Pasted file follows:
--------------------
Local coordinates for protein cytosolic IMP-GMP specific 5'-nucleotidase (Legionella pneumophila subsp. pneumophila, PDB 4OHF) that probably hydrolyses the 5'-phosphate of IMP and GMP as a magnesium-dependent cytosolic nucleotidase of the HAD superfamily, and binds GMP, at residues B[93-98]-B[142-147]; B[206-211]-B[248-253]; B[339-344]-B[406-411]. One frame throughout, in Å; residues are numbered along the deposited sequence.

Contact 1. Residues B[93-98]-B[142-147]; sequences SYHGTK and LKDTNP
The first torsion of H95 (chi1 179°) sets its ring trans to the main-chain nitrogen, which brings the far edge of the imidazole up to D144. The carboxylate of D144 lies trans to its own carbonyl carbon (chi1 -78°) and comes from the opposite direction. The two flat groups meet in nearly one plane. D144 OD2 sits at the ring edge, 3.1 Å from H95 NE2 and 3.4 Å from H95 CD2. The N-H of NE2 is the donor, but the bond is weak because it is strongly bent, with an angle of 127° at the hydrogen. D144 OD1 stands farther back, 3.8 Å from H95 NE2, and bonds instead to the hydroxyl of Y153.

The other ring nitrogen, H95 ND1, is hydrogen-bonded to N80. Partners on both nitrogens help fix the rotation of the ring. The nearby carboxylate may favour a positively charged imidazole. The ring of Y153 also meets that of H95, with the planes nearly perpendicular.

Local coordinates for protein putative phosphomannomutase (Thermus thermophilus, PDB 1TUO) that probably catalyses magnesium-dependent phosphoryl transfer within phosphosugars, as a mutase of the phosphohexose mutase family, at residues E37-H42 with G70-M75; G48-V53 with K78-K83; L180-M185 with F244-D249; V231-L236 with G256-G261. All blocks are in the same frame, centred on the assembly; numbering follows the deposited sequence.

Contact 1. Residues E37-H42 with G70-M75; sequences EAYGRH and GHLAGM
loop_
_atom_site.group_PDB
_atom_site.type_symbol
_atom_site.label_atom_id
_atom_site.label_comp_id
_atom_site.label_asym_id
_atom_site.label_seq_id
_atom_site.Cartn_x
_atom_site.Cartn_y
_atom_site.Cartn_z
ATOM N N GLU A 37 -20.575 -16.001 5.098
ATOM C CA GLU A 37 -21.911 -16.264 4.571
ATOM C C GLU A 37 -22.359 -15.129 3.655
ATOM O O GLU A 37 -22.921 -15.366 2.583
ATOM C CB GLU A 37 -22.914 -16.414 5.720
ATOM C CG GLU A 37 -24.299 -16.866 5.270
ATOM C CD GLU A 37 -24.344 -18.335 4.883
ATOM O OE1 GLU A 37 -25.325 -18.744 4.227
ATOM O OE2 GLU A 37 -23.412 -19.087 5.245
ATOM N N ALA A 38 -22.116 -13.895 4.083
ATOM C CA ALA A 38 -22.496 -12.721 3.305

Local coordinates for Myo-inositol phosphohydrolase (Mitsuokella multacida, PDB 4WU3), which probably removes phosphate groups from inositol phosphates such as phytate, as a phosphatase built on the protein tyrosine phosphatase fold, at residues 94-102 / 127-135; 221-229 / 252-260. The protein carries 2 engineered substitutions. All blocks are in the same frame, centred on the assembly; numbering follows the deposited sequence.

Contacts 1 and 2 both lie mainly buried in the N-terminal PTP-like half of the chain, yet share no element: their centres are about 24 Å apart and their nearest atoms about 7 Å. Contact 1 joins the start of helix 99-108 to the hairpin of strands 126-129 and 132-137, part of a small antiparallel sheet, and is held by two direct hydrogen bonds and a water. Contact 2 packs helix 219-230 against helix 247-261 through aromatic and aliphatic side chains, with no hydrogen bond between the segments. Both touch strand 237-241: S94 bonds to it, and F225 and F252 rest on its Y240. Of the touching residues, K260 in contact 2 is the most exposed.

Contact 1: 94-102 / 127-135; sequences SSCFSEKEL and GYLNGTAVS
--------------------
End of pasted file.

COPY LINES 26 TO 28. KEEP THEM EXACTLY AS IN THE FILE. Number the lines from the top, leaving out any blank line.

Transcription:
ATOM N N ALA A 38 -22.116 -13.895 4.083
ATOM C CA ALA A 38 -22.496 -12.721 3.305

Local coordinates for Myo-inositol phosphohydrolase (Mitsuokella multacida, PDB 4WU3), which probably removes phosphate groups from inositol phosphates such as phytate, as a phosphatase built on the protein tyrosine phosphatase fold, at residues 94-102 / 127-135; 221-229 / 252-260. The protein carries 2 engineered substitutions. All blocks are in the same frame, centred on the assembly; numbering follows the deposited sequence.